Peeking in through the shadows

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So it's been encouraged that I check out the introductions forums; so here I am. Gonna spend my morning reading some of ya'lls posts.

Suppose it's not much use reading up on everybody if nobody knows anything about me; so I'll share my tid bits, but beware I can be long winded sometimes. For an being an introvert, I sure do enjoy Linux conversation from time to time.
I go by AlphaObeisance. Idk if I'm the only one that does this or not, but my username's kind of like my alter ego so to speak; so it means something to me as it reflects my entire presence online. Alpha - the beginning, of, Obeisance - differential respect .

Not too sure where to start; I'm pretty proud of my build as it's my first remotely close to "high end" computer that I've ever had. I've generally been the guy that's 3-4 or even 5 gens behind everybody else, and this year I managed to cap my machine likely more than I'll ever be able too again.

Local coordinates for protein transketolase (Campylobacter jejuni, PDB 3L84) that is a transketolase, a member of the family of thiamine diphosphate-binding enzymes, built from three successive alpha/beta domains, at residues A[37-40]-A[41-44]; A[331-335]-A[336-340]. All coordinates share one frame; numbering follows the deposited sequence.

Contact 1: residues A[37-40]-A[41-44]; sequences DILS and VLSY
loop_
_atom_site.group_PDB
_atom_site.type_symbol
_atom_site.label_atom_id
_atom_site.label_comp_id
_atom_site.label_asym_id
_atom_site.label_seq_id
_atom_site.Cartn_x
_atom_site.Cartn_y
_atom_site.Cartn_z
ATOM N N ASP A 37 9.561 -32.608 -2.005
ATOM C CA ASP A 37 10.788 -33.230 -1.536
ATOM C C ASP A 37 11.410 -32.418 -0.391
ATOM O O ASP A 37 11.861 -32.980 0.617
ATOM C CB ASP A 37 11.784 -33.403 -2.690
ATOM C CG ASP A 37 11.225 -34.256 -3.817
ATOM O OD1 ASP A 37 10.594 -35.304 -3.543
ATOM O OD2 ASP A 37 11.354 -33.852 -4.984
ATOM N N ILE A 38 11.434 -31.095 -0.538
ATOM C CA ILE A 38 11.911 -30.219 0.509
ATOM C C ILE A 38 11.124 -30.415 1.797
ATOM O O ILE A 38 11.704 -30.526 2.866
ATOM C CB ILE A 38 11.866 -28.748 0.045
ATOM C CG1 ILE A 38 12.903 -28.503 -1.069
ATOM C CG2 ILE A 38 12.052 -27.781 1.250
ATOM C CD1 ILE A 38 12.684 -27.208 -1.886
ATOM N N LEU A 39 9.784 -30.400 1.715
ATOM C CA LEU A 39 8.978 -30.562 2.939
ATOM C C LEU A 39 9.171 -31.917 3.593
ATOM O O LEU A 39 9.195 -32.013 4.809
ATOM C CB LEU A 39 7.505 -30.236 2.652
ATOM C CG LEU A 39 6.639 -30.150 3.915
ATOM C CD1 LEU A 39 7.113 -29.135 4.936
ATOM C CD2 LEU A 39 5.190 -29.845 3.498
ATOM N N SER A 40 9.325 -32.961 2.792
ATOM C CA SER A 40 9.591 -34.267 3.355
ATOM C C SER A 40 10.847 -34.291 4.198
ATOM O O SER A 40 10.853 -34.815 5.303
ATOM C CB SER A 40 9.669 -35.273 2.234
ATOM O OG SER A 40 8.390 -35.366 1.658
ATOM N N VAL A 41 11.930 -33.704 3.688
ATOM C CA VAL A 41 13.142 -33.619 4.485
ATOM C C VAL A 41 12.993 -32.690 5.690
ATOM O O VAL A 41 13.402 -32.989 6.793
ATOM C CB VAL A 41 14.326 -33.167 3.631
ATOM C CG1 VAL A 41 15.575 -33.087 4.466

View attachment IMG_0034.JPGView attachment IMG_0033.JPG


Just this week I upgraded from 32GB of ram that I'd been using for the past few years, to 128GB, and from an RTX 2060S to my new RTX3080. I wanted the 3090 but unfortunately I couldn't swing the extra $500-600 it would have cost me to do so; making the 4k series completely out of the question sadly. But, I'm grateful none the less, as the 3080 is still a solid step up from my 2060s. Normally there would be no logical reason for me to even desire having 128GB of RAM, but I've been studying to get my RHSCA Cert with the intent of with any luck, one day finding a career in systems administration or something of the sort. As a result, since I have no experience in that sort of thing, I found myself trying to emulate a "work place" environment of sorts, and setting up lots of VM's. So I figured the extra resources would allow me to do whatever crazy nonsense I think may help me, while not choking up my host in the process haha.